This morning I bundled up (two scarfs, boots, three sweaters, etc.) to head out my driveway and get my newspaper on a snowy -5 degree Nebraska morning. I thought back seven years ago to 2010, when I had just started on my journey to get healthier. I actually began on Dec. 14, 2009, and was almost a month into it by this time seven years ago. Seven years. That's a long time. You'd think some of the things I've been doing (for the most part) would be more of a habit, and they are somewhat, but I still fight the urge to eat too much, and the wrong things. I fear that I always will.
My Facebook page popped up memories earlier this week from my birthday celebration in 2010, when my sweet granddaughter Amber was just a baby. And I thought back to what I did on my birthday this year. We once again went out to eat, but in 2010, we went to Olive Garden, and I had a "cheat" meal for my birthday. This year we went to Ruby Tuesday's, and I had a good but healthy meal: the petite sirloin steak, mashed potatoes and salad bar (light salad dressing, and none of the high caloried add-ons), all which comes in around 530 calories. And even though I've had a few bad days in there, the scale continues to drop, I'm down to 162.8 this morning. Very close to that original goal weight, clothes are fitting better and I'm feeling better. Du and I are still committed to losing 10 lbs. by his Oncologist appt. in mid February. I'm afraid we may have to get out the Leslie Walk at Home DVDs, however, as it is much too snowy to play Pickleball in the driveway or even go for a walk outside. We both fear falling. It sucks to get old and have such a fear of falling, but the possibility of breaking a bone is very scary and while I would probably heal (eventually) from a broken hip, Du's poor cancer riddled hips would never heal. My Dad fell late in his cancer battle, and broke his pelvis, from that point on, he was bed-ridden. We don't want that to happen any sooner than necessary. I even bought Du a special pair of shoes for Christmas that are supposedly slip-resistant. Hope they work, because even though we try to avoid going out in the bad weather, sometimes you have to. Yesterday was one of those days, it was his appointment for get his life-saving shots and have his catheter changed at the Urologist's office.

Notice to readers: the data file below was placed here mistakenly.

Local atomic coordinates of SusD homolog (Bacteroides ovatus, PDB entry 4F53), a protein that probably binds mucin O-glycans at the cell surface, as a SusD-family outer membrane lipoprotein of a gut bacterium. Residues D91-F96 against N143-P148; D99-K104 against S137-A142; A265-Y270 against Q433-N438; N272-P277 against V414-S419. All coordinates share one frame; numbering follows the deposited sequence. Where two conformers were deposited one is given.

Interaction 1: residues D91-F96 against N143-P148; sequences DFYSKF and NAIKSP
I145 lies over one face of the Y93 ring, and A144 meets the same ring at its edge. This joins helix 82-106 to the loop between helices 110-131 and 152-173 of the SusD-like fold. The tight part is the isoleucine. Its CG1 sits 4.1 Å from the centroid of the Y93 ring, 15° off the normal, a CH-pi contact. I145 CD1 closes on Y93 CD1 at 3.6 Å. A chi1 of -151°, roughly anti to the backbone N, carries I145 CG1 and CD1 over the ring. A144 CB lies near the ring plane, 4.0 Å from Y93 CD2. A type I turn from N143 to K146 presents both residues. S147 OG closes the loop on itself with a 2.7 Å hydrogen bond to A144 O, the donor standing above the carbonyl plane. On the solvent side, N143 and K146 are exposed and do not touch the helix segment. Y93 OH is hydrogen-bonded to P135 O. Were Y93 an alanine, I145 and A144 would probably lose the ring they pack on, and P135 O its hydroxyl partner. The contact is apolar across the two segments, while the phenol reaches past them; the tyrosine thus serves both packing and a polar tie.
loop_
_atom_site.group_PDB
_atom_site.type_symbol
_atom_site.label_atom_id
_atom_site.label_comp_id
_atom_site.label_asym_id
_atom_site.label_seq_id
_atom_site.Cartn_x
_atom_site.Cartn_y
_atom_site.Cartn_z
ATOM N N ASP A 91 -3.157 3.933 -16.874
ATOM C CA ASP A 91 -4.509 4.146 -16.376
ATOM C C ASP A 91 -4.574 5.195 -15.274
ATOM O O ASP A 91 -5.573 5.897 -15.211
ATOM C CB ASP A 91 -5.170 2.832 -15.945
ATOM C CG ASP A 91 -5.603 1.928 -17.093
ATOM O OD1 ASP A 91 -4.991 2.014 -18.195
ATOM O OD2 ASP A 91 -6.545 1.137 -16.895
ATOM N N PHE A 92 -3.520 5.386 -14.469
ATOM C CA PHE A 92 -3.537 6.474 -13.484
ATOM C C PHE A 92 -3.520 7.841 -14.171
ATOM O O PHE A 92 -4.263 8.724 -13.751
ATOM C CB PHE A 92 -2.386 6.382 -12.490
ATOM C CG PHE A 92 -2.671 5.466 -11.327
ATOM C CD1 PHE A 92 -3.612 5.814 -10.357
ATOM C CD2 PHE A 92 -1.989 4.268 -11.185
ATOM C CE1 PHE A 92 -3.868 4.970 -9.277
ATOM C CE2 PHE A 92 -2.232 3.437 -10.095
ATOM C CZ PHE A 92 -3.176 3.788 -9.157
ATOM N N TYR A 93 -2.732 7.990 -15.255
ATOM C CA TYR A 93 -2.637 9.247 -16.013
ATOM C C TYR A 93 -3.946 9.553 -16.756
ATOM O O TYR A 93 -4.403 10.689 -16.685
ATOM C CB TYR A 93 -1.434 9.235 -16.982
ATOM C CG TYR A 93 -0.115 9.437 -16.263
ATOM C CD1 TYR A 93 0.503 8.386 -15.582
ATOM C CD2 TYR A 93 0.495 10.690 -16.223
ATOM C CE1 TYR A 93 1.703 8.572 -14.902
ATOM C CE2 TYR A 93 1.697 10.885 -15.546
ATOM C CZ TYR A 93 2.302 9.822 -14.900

We have had a very stressful week here. It actually started before Christmas when both our cars broke down. All we had was our 1994 pick-up to get around in, and that was okay, but we needed to get the cars going again. The older car (they're both old!), the 2004 Pontiac needed some kind of heating core, and we got it fixed for under $300. WHEW! But the car we drive mostly, the 2006 (also old) Cadillac, needed a new engine. The repair shop has really drug their feet on this one, and we haven't been very pushy, since we got the Pontiac fixed (and it's better in the snow anyway), and we were dreading the cost associated with fixing the Cadillac. The repair place told us that once again the Caddie needed a timing belt, for the fourth time in about three years, ($2,000 every time--not cheap), then deciding it was the engine instead. Considerably more expensive to fix, ($8,000--horribly expensive), but at this point, they had torn into the timing belt area, and were going to charge us $1,000 just for the labor to get our non-working car back, which had had nothing done to it, other than digging into the timing belt area. So frustrating. So when we arranged a loan to pay for a new engine, they decided to forgo the $1,000 labor charge for the erroneous work to try to replace the timing belt (Thanks a lot!). We don't know if we can trust them or not. They seemed determined from the beginning to want to replace that engine, and I feel like telling them they are taking advantage of an old retired couple, living on a fixed income, and the husband has stage 4 cancer. We debated getting a new car instead, leasing cars is fairly reasonable, but still had that $1,000 repair (?) bill to pay and the thought of paying that $1,00 for nothing was just hard to swallow. I hate cars and fixing them, it's so expensive. I think they should have car repair insurance. If we had to pay $100/month for that, it wouldn't be such a hit when something major, like this goes wrong.